Zhao et al. ( Reference Zhao, Martin and Weaver 26 ) compared Ca absorption from SB enriched with tricalcium phosphate and calcium carbonate in relation to CM in 20 healthy young women with a mean of 23 years of age and verified that the Ca absorption with the SB enriched with Ca carbonate was similar to that of CM, and both presented better results when compared with SB enriched with tricalcium phosphate.
Tang et al. ( Reference Tang, Walker and Wilcox 27 ) compared the absorption of Ca of SB enriched with Ca phosphate compared with CM in 12 osteopaenic postmenopausal women and showed that the absorption of Ca from the enriched soya milk was comparable with that of CM.
Raw soyabean contains antinutritional factors capable of provoking negative effects on human health. Among them, phytates are prominent, which can interact with minerals such as Ca, reducing their absorption( 2 , Reference Osman, Reid and Weber 7 , Reference Bajpai, Aparna Sharma and Gupta 8 ). Phytic acid has long been considered an antinutritional factor because it can form complexes with proteins and metal ions, preventing the ideal absorption of minerals from the intestine( Reference Sandberg and Andlid 9 ). In this sense, high levels of phytate in the SB decrease the bioavailability of many minerals, including Ca and Fe( Reference Lopez, Leenhardt and Coudray 10 ).
Although differences in the apparent absorption and retention of Ca are observed between the groups, in which the values were greater in the CM group compared with those of the SB group and the CMF group, they were higher in relation to the SBF group; however, serum Ca did not present this same effect. It is known that serum Ca reflects instantaneous absorption. However, the observed increase tends to be small because Ca homeostasis prevents extensive modifications. Therefore, this method of detection presents low sensitivity( Reference Heaney 41 ). In addition, it should be noted that the time of study was insufficient, thus impacting serum Ca.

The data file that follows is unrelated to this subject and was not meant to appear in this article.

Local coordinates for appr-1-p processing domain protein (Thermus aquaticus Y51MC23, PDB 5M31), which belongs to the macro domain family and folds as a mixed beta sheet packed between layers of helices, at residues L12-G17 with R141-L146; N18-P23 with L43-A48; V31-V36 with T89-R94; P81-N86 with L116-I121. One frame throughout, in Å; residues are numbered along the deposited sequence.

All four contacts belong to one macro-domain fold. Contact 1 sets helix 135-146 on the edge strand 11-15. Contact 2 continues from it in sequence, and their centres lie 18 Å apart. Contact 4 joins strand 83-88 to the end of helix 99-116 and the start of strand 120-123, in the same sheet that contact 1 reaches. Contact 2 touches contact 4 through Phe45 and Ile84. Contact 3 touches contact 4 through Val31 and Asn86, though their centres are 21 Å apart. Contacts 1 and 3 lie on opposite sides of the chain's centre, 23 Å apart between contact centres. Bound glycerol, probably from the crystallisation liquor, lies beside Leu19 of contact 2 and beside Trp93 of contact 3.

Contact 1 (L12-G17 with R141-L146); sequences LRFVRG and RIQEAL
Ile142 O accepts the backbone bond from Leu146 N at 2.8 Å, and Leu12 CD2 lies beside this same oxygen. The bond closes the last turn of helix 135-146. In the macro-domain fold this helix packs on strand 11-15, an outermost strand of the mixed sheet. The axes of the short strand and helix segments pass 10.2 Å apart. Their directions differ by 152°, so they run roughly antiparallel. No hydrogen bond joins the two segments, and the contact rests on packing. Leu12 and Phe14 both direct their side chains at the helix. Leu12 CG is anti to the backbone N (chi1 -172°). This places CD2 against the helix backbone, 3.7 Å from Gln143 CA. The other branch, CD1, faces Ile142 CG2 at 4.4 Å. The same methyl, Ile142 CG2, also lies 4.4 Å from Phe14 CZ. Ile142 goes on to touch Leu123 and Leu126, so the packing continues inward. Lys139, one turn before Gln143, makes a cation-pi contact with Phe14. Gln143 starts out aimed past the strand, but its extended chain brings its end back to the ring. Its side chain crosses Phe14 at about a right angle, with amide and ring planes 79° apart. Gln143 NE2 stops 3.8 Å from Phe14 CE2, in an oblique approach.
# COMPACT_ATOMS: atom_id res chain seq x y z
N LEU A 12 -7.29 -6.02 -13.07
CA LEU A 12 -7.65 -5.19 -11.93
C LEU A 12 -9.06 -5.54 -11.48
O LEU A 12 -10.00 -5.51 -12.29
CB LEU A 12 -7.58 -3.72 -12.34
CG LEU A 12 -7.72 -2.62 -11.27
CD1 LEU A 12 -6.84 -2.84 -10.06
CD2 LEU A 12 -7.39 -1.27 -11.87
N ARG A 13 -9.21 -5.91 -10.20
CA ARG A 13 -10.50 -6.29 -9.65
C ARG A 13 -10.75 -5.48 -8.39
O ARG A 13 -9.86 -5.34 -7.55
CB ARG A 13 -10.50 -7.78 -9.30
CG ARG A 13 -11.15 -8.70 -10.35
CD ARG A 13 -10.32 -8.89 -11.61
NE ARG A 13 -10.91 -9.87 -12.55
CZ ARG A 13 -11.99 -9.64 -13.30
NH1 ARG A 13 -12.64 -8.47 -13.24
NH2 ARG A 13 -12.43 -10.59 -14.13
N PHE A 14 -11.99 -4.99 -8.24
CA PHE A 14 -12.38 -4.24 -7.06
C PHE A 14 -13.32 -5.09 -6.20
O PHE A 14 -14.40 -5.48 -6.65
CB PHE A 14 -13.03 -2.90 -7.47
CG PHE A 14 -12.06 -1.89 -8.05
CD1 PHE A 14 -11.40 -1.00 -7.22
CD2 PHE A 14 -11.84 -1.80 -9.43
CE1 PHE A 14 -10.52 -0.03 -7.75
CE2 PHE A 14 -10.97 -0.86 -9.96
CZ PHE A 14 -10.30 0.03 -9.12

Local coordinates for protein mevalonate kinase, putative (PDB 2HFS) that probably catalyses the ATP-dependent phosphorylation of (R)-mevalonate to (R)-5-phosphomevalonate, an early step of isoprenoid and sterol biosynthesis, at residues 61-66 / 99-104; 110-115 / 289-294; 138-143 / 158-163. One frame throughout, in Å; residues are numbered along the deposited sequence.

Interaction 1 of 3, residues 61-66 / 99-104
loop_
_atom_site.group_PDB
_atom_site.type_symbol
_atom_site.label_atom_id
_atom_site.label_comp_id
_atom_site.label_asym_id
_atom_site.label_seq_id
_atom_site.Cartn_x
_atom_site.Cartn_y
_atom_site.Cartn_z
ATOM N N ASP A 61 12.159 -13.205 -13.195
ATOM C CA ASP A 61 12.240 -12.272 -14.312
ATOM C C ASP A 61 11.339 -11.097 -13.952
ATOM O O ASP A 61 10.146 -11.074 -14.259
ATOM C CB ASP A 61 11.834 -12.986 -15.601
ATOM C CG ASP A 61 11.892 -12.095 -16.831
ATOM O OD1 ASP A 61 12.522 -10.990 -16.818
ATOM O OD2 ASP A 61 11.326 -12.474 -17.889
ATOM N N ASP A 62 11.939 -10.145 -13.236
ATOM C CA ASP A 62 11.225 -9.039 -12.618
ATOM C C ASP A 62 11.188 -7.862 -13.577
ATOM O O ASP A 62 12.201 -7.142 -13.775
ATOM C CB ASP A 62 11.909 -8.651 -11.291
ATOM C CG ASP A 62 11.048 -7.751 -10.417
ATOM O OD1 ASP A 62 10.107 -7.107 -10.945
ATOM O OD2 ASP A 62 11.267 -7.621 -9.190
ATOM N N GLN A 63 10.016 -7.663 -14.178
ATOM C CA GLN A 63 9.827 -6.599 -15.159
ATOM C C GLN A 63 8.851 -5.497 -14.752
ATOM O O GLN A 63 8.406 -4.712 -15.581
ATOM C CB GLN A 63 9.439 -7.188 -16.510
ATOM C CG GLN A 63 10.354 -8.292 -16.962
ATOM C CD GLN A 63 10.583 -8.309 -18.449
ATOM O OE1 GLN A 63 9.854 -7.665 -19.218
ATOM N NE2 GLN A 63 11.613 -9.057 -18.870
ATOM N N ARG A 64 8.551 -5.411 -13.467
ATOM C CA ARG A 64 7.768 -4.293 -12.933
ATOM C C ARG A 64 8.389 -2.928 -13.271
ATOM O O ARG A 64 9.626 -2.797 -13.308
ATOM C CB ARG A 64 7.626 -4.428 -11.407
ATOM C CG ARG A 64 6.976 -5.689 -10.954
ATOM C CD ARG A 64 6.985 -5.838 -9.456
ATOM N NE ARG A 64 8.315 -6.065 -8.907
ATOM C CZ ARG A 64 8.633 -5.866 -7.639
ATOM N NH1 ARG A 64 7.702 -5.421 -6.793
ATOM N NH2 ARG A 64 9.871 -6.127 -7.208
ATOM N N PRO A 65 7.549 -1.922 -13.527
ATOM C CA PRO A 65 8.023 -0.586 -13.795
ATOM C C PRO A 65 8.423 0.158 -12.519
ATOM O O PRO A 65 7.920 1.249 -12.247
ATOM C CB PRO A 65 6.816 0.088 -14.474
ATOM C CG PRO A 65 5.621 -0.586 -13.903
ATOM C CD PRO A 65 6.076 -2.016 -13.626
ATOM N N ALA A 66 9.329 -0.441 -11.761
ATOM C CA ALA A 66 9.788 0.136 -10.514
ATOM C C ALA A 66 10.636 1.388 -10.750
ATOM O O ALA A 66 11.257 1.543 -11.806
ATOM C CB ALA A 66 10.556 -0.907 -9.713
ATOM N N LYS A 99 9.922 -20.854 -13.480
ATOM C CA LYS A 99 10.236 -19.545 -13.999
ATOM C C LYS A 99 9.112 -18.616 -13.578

Regarding 25(OH)D, it can be assumed that the higher concentrations found in the groups fed with soya beverage (SB and SBF) may have been influenced by a defence mechanism to increase the apparent Ca absorption in these animals because the apparent absorption of Ca in these groups was smaller. It is important to note that this effect was not verified in another study, which is a hypothesis based on the present study and guided by the mechanisms related to the intestinal absorption of Ca, considering that the main action of calcitriol that contributes to elevate the calcemia is the stimulation of the intestinal absorption of Ca. In addition, it can be speculated that the presence of vitamin D in SB composition could be another contributing factor for the higher concentration of 25(OH)D in animals fed SB with and without FOS, whereas there was no vitamin D in the CM diet.
In this experiment, the animals fed soya beverage without FOS (SB) presented lower apparent absorption and retention of Ca than the animals fed with cows’ milk without FOS (CM). Apparently, our results are in agreement with Zhao et al. and Tang et al., with no difference in serum Ca concentration between treatments.
Regarding Fe, only one study was found in the literature in which Fe absorption with SB was evaluated in comparison to CM. In this in vitro study( Reference Promchan and Shiowatana 28 ), the bioavailability of Fe from different types of milk (CM, cereal milk and soya-based beverage) with different contents of Ca and vitamins was evaluated and showed that the bioavailability of Fe is significantly higher in soya-based beverage compared with CM. In the present study, animals fed soya beverage without FOS (SB) had lower apparent Fe absorption and higher Hb and Ht concentrations than the animals fed cows’ milk without FOS (CM).
The Hb and Ht concentrations after the 7 d of prebiotic ingestion presented higher Hb recovery in the groups that received cows’ milk and soya beverage (CMF and SBF). These results are in agreement with the literature, showing that prebiotics can be effective in the regeneration of Hb mass( Reference Freitas, Amâncio and de Morais 17 , Reference Ohta, Ohtsuki and Baba 42 , Reference dos Santos, Tsuboi and Araújo 43 ). The evaluation of Fe absorption by apparent absorption and hepatic Fe content did not confirm the results obtained for Hb and Ht concentrations.